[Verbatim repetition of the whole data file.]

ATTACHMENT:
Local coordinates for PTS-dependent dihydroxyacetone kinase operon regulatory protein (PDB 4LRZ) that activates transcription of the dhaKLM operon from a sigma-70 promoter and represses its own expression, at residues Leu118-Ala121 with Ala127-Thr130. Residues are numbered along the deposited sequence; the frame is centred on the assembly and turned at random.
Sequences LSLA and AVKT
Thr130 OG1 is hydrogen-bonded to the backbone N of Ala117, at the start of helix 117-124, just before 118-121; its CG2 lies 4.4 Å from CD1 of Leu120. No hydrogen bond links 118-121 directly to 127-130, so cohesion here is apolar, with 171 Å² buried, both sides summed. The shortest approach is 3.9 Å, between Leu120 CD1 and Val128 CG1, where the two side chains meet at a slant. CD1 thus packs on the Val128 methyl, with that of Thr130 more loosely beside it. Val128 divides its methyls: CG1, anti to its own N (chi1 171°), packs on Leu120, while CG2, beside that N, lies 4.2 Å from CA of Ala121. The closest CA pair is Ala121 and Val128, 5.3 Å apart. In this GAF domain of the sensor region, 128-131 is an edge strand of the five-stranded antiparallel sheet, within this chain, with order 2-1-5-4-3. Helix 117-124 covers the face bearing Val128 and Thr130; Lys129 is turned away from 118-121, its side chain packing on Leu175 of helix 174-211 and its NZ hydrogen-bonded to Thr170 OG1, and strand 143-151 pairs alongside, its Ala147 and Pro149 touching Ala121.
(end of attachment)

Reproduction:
Local coordinates for PTS-dependent dihydroxyacetone kinase operon regulatory protein (PDB 4LRZ) that activates transcription of the dhaKLM operon from a sigma-70 promoter and represses its own expression, at residues Leu118-Ala121 with Ala127-Thr130. Residues are numbered along the deposited sequence; the frame is centred on the assembly and turned at random.
Sequences LSLA and AVKT
Thr130 OG1 is hydrogen-bonded to the backbone N of Ala117, at the start of helix 117-124, just before 118-121; its CG2 lies 4.4 Å from CD1 of Leu120. No hydrogen bond links 118-121 directly to 127-130, so cohesion here is apolar, with 171 Å² buried, both sides summed. The shortest approach is 3.9 Å, between Leu120 CD1 and Val128 CG1, where the two side chains meet at a slant. CD1 thus packs on the Val128 methyl, with that of Thr130 more loosely beside it. Val128 divides its methyls: CG1, anti to its own N (chi1 171°), packs on Leu120, while CG2, beside that N, lies 4.2 Å from CA of Ala121. The closest CA pair is Ala121 and Val128, 5.3 Å apart. In this GAF domain of the sensor region, 128-131 is an edge strand of the five-stranded antiparallel sheet, within this chain, with order 2-1-5-4-3. Helix 117-124 covers the face bearing Val128 and Thr130; Lys129 is turned away from 118-121, its side chain packing on Leu175 of helix 174-211 and its NZ hydrogen-bonded to Thr170 OG1, and strand 143-151 pairs alongside, its Ala147 and Pro149 touching Ala121.